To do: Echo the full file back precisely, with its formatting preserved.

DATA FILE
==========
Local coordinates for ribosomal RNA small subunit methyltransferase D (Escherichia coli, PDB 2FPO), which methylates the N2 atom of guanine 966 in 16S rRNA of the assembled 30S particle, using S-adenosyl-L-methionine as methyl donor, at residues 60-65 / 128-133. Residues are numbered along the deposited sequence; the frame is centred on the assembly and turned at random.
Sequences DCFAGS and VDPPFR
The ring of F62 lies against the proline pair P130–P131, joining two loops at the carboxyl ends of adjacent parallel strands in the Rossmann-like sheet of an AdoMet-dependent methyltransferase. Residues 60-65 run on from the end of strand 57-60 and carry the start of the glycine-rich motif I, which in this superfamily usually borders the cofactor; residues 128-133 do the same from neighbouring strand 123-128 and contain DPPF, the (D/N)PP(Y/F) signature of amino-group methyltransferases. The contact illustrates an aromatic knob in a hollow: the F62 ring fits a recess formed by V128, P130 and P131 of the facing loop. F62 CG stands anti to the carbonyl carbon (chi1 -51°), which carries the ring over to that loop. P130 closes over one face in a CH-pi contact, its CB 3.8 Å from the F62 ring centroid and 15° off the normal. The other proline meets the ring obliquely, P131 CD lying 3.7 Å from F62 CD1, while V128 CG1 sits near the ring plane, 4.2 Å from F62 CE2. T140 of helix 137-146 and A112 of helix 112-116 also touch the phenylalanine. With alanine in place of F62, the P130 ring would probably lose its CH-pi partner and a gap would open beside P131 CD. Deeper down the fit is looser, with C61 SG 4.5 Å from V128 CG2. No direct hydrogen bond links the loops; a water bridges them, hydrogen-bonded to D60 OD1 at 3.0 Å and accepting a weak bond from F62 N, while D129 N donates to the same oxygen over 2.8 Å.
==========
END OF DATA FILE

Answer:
Local coordinates for ribosomal RNA small subunit methyltransferase D (Escherichia coli, PDB 2FPO), which methylates the N2 atom of guanine 966 in 16S rRNA of the assembled 30S particle, using S-adenosyl-L-methionine as methyl donor, at residues 60-65 / 128-133. Residues are numbered along the deposited sequence; the frame is centred on the assembly and turned at random.
Sequences DCFAGS and VDPPFR
The ring of F62 lies against the proline pair P130–P131, joining two loops at the carboxyl ends of adjacent parallel strands in the Rossmann-like sheet of an AdoMet-dependent methyltransferase. Residues 60-65 run on from the end of strand 57-60 and carry the start of the glycine-rich motif I, which in this superfamily usually borders the cofactor; residues 128-133 do the same from neighbouring strand 123-128 and contain DPPF, the (D/N)PP(Y/F) signature of amino-group methyltransferases. The contact illustrates an aromatic knob in a hollow: the F62 ring fits a recess formed by V128, P130 and P131 of the facing loop. F62 CG stands anti to the carbonyl carbon (chi1 -51°), which carries the ring over to that loop. P130 closes over one face in a CH-pi contact, its CB 3.8 Å from the F62 ring centroid and 15° off the normal. The other proline meets the ring obliquely, P131 CD lying 3.7 Å from F62 CD1, while V128 CG1 sits near the ring plane, 4.2 Å from F62 CE2. T140 of helix 137-146 and A112 of helix 112-116 also touch the phenylalanine. With alanine in place of F62, the P130 ring would probably lose its CH-pi partner and a gap would open beside P131 CD. Deeper down the fit is looser, with C61 SG 4.5 Å from V128 CG2. No direct hydrogen bond links the loops; a water bridges them, hydrogen-bonded to D60 OD1 at 3.0 Å and accepting a weak bond from F62 N, while D129 N donates to the same oxygen over 2.8 Å.